Accessibility 101: Making Your Instructional Videos More Accessible

Telephones were first invented to better teach people with hearing impairments, but it quickly became clear that the device would be of use to all people. Likewise, improvements in video accessibility tools and content may benefit everyone. Duke University ensures equal access to courses, programs, services, and activities for students with disabilities (see Factors, Rights, Responsibilities to start learning more about available Duke accommodations). This post briefly introduces instructional video accessibility and some tools to make videos more accessible.

Captioning Your Video

Video captioning can help students who are hard of hearing, international students whose first language is not English, and students who are not familiar with certain terminologies. There are several ways to caption a video:

  • YouTube automatic captioning (YouTube tutorial). Note that when you first upload a video to YouTube, the automatic captioning feature may not appear. The transcription should appear within a few hours.
  • Free web-based self-service captioning tools: for example, or, in which you can listen to the video while typing subtitles in the textbox. Then the subtitles can be synced with the audio (see Figure 1). Amara

Figure 1. Amara Transcription Editing Interface

  • Paid professional transcription and subtitling services. See Duke OIT’s Captioning Services page for more information.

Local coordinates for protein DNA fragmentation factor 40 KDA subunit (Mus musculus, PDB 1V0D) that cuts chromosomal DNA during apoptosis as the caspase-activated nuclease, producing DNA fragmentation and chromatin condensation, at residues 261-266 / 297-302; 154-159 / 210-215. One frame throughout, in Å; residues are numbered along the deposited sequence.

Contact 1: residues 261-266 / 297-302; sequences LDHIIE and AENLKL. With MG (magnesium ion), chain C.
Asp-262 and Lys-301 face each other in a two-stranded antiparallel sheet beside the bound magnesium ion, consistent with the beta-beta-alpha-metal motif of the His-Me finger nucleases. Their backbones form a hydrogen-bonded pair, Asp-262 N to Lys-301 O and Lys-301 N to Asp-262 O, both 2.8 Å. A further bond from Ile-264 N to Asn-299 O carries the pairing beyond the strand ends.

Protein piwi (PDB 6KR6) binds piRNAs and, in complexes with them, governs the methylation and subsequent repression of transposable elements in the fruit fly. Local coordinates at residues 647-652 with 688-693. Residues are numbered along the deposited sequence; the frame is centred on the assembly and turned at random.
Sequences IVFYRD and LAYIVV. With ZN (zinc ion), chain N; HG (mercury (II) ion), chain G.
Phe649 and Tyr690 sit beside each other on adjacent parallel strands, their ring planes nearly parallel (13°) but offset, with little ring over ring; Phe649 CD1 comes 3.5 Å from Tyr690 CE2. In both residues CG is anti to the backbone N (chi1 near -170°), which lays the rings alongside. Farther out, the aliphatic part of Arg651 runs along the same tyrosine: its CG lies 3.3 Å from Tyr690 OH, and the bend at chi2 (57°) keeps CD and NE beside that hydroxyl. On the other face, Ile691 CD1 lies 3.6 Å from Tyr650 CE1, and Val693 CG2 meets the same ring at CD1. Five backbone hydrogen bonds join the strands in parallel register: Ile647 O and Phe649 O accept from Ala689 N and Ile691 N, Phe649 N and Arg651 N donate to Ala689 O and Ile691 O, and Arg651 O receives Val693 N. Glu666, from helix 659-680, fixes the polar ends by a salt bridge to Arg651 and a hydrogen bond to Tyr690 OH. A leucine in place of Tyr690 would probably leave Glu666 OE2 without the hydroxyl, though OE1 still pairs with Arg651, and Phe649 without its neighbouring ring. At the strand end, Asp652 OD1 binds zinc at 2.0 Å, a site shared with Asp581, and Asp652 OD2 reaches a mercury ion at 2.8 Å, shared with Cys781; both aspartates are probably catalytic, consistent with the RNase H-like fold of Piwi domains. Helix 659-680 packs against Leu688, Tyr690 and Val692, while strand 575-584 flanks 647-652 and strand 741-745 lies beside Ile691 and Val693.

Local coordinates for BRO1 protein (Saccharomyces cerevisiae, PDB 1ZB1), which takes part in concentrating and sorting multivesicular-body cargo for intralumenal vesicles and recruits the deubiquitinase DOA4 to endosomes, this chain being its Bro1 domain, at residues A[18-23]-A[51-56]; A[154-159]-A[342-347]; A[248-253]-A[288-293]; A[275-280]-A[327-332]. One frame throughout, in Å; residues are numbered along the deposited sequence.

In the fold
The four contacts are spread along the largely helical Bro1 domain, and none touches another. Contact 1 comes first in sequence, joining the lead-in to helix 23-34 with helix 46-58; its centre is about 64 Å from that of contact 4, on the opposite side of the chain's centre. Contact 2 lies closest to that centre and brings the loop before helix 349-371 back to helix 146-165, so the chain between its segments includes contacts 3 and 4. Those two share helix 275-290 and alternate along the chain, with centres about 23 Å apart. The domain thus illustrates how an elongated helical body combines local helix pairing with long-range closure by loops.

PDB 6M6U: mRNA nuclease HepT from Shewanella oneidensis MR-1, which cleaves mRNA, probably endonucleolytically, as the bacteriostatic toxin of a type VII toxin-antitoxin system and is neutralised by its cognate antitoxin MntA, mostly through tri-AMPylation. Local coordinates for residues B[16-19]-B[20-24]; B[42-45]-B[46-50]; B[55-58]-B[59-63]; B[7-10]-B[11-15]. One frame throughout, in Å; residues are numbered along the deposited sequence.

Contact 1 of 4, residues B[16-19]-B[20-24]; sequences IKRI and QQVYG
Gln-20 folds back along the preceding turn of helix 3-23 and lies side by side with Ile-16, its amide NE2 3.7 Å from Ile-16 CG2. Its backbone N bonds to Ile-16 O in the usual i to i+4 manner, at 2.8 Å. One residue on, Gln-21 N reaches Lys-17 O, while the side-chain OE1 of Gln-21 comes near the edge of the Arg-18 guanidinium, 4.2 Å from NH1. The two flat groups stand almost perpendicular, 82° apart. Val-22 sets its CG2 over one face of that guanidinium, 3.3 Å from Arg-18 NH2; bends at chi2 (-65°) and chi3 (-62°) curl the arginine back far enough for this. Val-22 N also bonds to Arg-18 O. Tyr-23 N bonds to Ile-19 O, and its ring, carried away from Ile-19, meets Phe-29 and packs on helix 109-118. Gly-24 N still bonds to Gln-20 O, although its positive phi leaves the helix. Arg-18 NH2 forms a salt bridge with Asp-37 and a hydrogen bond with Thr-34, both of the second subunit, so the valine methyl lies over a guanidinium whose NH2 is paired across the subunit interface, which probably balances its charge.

Resources on captioning videos:


A video transcript should include the audio in text format, plus descriptions of key graphs and content displayed in the video. Providing video transcripts will also benefit students who learn best from reading and who are unable to load the video. They can download the transcript and still access key information in the video.

If you used YouTube’s automatic captioning function, you can download the audio transcript after the captions are generated (see Figure 2). download transcripts

Figure 2. Download YouTube Auto-generated Transcript


Having a video description in audio format is another way to help people who are blind or visually impaired to access the content.

Resources on transcript and audio description

Tips for Narration in Videos

Always keep in mind that some people cannot or will not access the visual and audio content in a video. For example, a student who reads quickly and learns better from reading may only download and read the video transcript. When you show a question on a slide and ask the students to pause and answer the question, instead of saying “pause the video and answer the question shown here,” try reading the question out loud, so that it is included in the transcript.

For more questions on video accessibility or captioning for your class, please contact Duke Accommodations, Accessibility, Assistance.

Resources on Multimedia Accessibility: